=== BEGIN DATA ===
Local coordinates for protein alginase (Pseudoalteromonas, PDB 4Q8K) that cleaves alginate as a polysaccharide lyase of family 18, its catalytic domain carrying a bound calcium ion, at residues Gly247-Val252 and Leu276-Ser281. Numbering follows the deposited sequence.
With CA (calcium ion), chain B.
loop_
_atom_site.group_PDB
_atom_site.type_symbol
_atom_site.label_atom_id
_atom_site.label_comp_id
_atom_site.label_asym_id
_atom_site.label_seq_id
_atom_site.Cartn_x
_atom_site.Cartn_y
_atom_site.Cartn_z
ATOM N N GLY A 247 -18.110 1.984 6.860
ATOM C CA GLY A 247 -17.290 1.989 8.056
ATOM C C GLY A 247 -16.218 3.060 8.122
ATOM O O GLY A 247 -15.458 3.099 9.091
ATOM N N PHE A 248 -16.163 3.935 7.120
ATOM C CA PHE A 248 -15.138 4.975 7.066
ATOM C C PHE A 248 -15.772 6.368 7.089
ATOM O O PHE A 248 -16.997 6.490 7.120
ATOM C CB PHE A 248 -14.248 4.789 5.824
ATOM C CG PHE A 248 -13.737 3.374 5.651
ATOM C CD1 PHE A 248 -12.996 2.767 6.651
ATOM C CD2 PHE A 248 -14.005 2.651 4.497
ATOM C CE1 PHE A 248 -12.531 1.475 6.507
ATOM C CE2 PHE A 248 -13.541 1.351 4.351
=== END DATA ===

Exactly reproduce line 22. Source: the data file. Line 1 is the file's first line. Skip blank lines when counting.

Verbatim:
ATOM C CG PHE A 248 -13.737 3.374 5.651